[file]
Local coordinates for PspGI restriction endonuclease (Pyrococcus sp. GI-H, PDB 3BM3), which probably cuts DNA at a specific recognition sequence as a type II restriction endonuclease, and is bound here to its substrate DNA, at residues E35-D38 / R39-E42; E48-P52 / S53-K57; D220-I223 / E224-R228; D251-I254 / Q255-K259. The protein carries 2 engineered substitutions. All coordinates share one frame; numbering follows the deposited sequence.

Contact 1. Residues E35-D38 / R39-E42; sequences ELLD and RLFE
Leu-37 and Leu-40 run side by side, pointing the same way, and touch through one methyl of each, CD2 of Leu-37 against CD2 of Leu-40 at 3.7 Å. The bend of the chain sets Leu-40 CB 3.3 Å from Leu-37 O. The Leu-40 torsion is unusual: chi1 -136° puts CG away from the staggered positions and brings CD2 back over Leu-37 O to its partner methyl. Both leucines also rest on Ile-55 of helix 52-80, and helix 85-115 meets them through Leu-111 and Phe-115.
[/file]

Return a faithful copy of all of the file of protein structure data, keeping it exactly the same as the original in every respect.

Local coordinates for PspGI restriction endonuclease (Pyrococcus sp. GI-H, PDB 3BM3), which probably cuts DNA at a specific recognition sequence as a type II restriction endonuclease, and is bound here to its substrate DNA, at residues E35-D38 / R39-E42; E48-P52 / S53-K57; D220-I223 / E224-R228; D251-I254 / Q255-K259. The protein carries 2 engineered substitutions. All coordinates share one frame; numbering follows the deposited sequence.

Contact 1. Residues E35-D38 / R39-E42; sequences ELLD and RLFE
Leu-37 and Leu-40 run side by side, pointing the same way, and touch through one methyl of each, CD2 of Leu-37 against CD2 of Leu-40 at 3.7 Å. The bend of the chain sets Leu-40 CB 3.3 Å from Leu-37 O. The Leu-40 torsion is unusual: chi1 -136° puts CG away from the staggered positions and brings CD2 back over Leu-37 O to its partner methyl. Both leucines also rest on Ile-55 of helix 52-80, and helix 85-115 meets them through Leu-111 and Phe-115.